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Amphibious assault vehicles carrying Marines from 2nd Battalion, 2nd Marine Regiment depart the USS Germantown in preparation for Kamandag drills in Subic Bay, Philippines, Monday, Oct. 7, 2019.

Amphibious assault vehicles carrying Marines from 2nd Battalion, 2nd Marine Regiment depart the USS Germantown in preparation for Kamandag drills in Subic Bay, Philippines, Monday, Oct. 7, 2019. (Toni Burton/U.S. Navy)

U.S. and Philippine forces will practice amphibious operations, live-fire training, urban combat, aviation ops and counterterrorism during the third-annual Kamandag exercise on the islands of Luzon and Palawan.

The activities at this month’s Kamandag — scheduled for Oct. 9-18 — will represent an increase in military capability and demonstrate the ability to deploy forces in the event of a crisis or natural disaster, the U.S. Embassy in Manila said in a statement Monday.

Kamandag — short for “Kaagapay Ng Mga Mandirigma Ng Dagat,” or “Cooperation of Warriors of the Sea” — will also involve Japan Self-Defense Forces conducting humanitarian-assistance and disaster-relief missions with U.S. and Philippine troops, the embassy said in its statement.

About 2,400 troops – 1,400 Americans, 900 Filipino and 100 Japanese – will be involved in the drills, according to information provided by U.S. officials.

U.S. participants include the Okinawa-based III Marine Expeditionary Force and the 11th Marine Expeditionary Unit out of Camp Pendleton, Calif. Ships include two San Diego-based amphibious vessels, the USS Boxer and the USS John P. Murtha, along with the Sasebo, Japan-based dock landing ship USS Germantown.

“New for this year’s KAMANDAG, U.S., Philippine, and Japanese forces will conduct assault amphibious vehicle training together,” the embassy said in its statement. “It will also be the first to include U.S. and Philippine low-altitude air defense training and threat reaction training.”

Manila, which has clashed with Beijing over island territory in the South China Sea, is expanding its amphibious capability. Last year, the Philippine navy commissioned a second sealift vessel called the BRP Davao del Sur.

Last month, Philippine marines trained for the first time with eight amphibious armored vehicles purchased from South Korean company Hanwha Defense, according to Jane’s Defense Weekly. The vehicles, like those operated by U.S. Marines and the Japan Ground Self-Defense Force, can each carry up to 25 troops and can be armed with a 40 mm automatic grenade launcher and a 12.7 mm machine gun, as well as smoke grenade launchers, according to Jane’s.

Kamandag will also feature health and community relations events throughout Luzon, according to the statement.

“The purpose is to exchange information on hygiene skills, life support, first response, and safety protocols, as well as conduct religious ministry, primary education and athletic events,” the statement said.

It’s unclear whether the exercise has been boosted since last year, Carl Baker, executive director of Pacific Forum think tank in Hawaii, said in a telephone interview Tuesday. “The media in the Philippines don’t have much about it. It’s sort of a non-event in the Philippines.”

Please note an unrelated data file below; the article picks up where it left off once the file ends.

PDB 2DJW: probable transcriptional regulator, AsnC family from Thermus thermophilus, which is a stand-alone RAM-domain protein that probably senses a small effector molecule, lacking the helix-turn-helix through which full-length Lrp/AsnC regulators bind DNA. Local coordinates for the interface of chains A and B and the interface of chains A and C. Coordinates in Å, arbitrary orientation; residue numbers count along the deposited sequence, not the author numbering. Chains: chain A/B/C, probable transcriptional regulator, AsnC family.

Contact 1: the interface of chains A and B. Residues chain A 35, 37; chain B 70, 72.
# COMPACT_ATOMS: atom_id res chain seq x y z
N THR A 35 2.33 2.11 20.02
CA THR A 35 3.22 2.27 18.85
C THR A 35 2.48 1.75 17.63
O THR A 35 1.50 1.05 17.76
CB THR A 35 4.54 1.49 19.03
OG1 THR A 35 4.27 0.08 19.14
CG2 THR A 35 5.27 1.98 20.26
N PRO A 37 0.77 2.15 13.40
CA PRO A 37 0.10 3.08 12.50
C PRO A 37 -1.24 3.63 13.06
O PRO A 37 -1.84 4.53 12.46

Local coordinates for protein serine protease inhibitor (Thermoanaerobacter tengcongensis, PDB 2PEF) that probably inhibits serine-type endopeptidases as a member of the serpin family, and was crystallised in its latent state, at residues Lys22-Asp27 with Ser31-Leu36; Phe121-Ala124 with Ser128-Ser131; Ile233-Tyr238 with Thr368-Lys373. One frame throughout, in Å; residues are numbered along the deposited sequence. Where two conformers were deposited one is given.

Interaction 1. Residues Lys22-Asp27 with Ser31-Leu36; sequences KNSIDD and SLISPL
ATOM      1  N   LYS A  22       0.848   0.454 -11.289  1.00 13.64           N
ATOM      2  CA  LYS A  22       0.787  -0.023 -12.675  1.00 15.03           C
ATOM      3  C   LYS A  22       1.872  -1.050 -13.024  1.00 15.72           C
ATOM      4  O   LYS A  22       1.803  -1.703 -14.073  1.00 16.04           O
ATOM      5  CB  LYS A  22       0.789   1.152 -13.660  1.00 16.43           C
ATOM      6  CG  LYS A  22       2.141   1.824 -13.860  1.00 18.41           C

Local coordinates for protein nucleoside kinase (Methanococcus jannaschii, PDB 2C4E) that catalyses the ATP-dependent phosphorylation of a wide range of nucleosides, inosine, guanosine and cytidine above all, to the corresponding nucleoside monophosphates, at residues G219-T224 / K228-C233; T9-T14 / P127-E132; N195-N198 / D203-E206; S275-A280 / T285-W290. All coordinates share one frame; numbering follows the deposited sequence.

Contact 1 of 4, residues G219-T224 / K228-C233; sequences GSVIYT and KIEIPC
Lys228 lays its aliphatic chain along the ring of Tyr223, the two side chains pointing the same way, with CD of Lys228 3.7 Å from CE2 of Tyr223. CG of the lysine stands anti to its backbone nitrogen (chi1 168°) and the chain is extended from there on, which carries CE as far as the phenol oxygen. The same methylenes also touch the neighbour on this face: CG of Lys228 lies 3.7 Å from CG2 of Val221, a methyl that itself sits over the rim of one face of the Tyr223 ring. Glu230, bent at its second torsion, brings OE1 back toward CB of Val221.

However, local reporters were interested in a recent exercise involving about 500 paratroopers from the U.S. and Philippine armies who parachuted onto Luzon late last month. The Manila Bulletin newspaper posted video on its website of some of the soldiers jumping out of planes over Basa Air Base on Sept. 22.

“This training will enhance our troops’ technical expertise in airborne operations, enabling our combat units to better respond to future contingency operations and other security challenges,” Lt. Gen. Macairog Alberto, commanding general of the Philippines’ army, said of the “friendship jump,” according to the newspaper.

The embassy’s statement on Kamandag doesn’t mention the 2014 Enhanced Defence Cooperation Agreement, which allows the U.S. military to construct facilities, position defense assets and deploy troops on a rotational basis on five Philippine military bases.

Last month, Pacific Air Forces commander Gen. Charles Q. Brown told reporters in Hawaii that the Pentagon is considering expanding beyond the five locations.

“There is discussion about trying to do maybe more sites,” he said. “I think it’s important that we actually make sure we get the initial sites right.”

However, to date, the only facility built is a “Humanitarian Assistance and Disaster Relief warehouse” at Cesar Basa Air Base that opened on Luzon in January.

“There doesn’t seem to be a lot of movement in terms of actual construction,” Baker said.

There may be more engagement between U.S. and Philippine forces but “they have gone away from the big, splashy exercises,” he said.

Kamandag replaced PHIBLEX, an annual amphibious-landing exercise that involved 1,500 U.S. troops and 500 Filipino servicemembers, in 2017.

The exercise was established after firebrand Philippine President Rodrigo Duterte — then at odds with the U.S. and Europe over his crackdown on drug dealers — called for U.S. special operators to leave Mindanao Island and advocated scrapping future drills with U.S. forces.

However, the special operators remained to help Filipinos battle Islamic militants, and a scaled-down version of the annual Balikatan exercise between the U.S. and Philippines went ahead that year. Twitter: @SethRobson1

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Seth Robson is a Tokyo-based reporter who has been with Stars and Stripes since 2003. He has been stationed in Japan, South Korea and Germany, with frequent assignments to Iraq, Afghanistan, Haiti, Australia and the Philippines.
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